Contributors can bring a few especially essential things during maintenance mode: enthusiasm, fresh eyes and another (willing) pair of hands. These things tend to be exactly what a tired Design System Maintainer needs.

GIF of a husky repetedly jumping on a person in bed wrapped up in a duvet.
There’s nothing like a fresh maintainer to give you new energy…

To enhance these benefits and to attract more contributors we try and make the work as easy and enjoyable for them as possible, in the hope that they might want to contribute again or convince others to have a good time contributing.

We usually target people who are an expert or who have a specific use case for the topic in their projects to be contributors. We then ask them to focus on the more typically enjoyable things: initial research, ideation, design iterations and testing, before taking over and doing things they might find boring: documentation, UI assets, even additional states etc.

“The whole systems thinking mindset is something that’s not easily understood.” — Erin Rademacher (Zeroheight Hiring Report 2023)

As Erin points out, onboarding non-systems contributors can be a bit of a challenge anyway, so there’s also an added time-save by removing that friction for them.

Once they have contributed, don’t forget to celebrate their win — give them a big thank you in the release notes!

5. Brutal prioritisation

We recently passed 4000 tickets in our Feedback repo.

Getting feedback can be absolutely overwhelming. Having a prioritisation system is the best way to make it more manageable. As far as our main prioritisation method goes, I can’t put it better than Dan Mall (and Ian Fleming):

Graphic with the quotes “Add a component to a design system with three or more teams need it or are using it” and a quote from Goldfinger by Ian Fleming, “Once is happenstance. Twice is coincidence. The third time, it’s ememy action.”
Image from @danmallteaches. Full article here

Once three projects have the same request then it’s pretty much guaranteed that we will be prioritising it. For cases where there are under three requestors we have a few more factors, like the importance of the project and the size of the request.

For those things you can’t prioritise, communicate it immediately. People tend to be ok even with an extreme delay, so long as they know about it. We usually use an “On hold” label, and a reply that goes something like:

Screenshot of a Github comment

For those things that you don’t prioritise, do everything you can to not do.

Yes, we do literally everything we can to not have to do something. Not in a lazy way — in a strategical one. We try to be as creative as possible when it comes to finding solutions to people’s problems:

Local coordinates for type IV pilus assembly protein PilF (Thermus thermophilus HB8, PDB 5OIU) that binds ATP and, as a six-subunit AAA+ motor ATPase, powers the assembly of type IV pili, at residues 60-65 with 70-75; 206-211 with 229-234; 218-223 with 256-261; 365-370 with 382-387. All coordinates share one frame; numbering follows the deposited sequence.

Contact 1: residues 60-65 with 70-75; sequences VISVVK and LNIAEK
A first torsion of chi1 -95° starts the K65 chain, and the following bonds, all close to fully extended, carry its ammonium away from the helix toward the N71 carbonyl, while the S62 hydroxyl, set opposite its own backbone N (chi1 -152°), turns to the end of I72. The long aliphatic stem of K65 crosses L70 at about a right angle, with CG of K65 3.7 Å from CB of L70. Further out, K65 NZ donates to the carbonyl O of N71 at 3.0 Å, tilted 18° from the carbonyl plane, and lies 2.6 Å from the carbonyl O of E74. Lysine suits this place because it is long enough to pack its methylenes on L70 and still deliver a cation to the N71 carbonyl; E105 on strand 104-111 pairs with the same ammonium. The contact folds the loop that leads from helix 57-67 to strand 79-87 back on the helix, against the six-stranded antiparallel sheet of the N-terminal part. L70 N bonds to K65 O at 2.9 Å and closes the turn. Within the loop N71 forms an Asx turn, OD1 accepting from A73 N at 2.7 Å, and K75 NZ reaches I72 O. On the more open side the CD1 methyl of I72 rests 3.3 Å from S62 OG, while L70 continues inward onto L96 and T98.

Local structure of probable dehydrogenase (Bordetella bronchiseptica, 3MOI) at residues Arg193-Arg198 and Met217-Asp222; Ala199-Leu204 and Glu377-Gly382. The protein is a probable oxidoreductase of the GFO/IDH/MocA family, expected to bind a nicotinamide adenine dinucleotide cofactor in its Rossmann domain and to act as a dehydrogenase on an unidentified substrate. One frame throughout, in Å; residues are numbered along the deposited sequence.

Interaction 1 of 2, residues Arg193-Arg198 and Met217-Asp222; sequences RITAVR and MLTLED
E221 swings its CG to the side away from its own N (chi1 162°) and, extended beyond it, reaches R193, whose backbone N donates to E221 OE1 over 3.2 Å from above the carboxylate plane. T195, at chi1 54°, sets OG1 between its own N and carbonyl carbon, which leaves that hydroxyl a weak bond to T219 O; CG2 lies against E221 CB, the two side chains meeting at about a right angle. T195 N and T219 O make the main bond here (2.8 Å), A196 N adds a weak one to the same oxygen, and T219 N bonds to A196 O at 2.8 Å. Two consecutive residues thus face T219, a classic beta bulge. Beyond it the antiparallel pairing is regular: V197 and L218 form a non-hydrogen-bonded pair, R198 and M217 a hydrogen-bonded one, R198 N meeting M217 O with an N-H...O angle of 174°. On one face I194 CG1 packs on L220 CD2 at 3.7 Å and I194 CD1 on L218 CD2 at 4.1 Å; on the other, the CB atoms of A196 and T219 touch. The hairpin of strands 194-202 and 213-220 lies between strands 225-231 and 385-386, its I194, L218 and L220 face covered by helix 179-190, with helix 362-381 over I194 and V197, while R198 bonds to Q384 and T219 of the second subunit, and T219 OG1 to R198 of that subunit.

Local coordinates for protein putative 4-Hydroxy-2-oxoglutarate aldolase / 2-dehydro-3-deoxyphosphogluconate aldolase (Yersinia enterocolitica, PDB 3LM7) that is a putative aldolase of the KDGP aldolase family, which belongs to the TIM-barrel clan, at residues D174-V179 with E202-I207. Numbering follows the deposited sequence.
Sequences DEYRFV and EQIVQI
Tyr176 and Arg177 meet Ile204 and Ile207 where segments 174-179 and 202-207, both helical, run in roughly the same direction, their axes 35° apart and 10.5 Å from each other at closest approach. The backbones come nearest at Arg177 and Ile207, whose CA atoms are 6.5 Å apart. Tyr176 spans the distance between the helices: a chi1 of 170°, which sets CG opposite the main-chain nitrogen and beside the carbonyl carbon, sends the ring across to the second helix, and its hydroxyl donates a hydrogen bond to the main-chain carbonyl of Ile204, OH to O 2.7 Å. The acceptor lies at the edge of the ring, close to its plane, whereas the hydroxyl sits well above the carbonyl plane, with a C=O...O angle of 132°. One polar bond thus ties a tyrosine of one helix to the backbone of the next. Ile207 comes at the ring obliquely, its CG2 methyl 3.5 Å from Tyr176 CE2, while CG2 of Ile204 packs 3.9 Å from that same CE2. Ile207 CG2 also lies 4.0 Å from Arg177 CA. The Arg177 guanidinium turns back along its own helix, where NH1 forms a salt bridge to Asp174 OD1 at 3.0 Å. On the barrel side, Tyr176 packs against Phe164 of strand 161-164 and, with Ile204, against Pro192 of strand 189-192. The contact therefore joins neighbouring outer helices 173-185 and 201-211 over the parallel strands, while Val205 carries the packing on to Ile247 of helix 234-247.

1. Is there an existing component or design pattern that they can use? Perfect. Close that feature request immediately. We manage to close about 30–40% of feedback tickets this way. Personally I pride myself in finding existing answers for just about any request.
  2. Is their request something that you don’t really want in the system? Tell them to build it themselves and mark it as a snowflake (or whatever name you give to one off/unofficial components).
  3. Can they contribute it themselves? You may have noticed the last sentence in the image above, “If you’d like to work on it yourself and contribute we can assist you with that!” This is also a great way to find new contributors who you can delegate to.

This strategy has also encouraged us to write more documentation. After 5–6 tickets in a month asking why a menu isn’t working, it’s nice motivation to write something that you can just send a link to.


How often have you written to your WiFi or Water company telling them what a great job they have done? Probably never. But if they aren’t working? Immediately.

Well, now our Design System seems to be treated just like that: as a utility, where consumers are using it as a constant service but ONLY ever giving us feedback for when something is isn’t working for them.

In some ways, this shift is great! A utility is exactly what we want our Design System to be and it’s a good indicator of mature adoption.

Accepting maintenance mode and all that it changes is important, as it means we can manage both how we organise and personally deal with the work that we have to do.

To echo Lauren Loprete at Clarity conference 2021 — Design System work can be thankless. But with a bit of care, I think we can preserve that passion, excitement and energy that makes it all worth it.

Look after yourself.

This article is part of our Design System series: a 5-year overview, 4 false assumptions, getting buy-in, governance & chaos (part 1), governance & chaos (part 2) and adaptive colour systems. Watch this space for more!



Henry Daggett
Societe Generale Design

Design Systems, Digital Product Design & Architecture. A bit of creative development here and there too!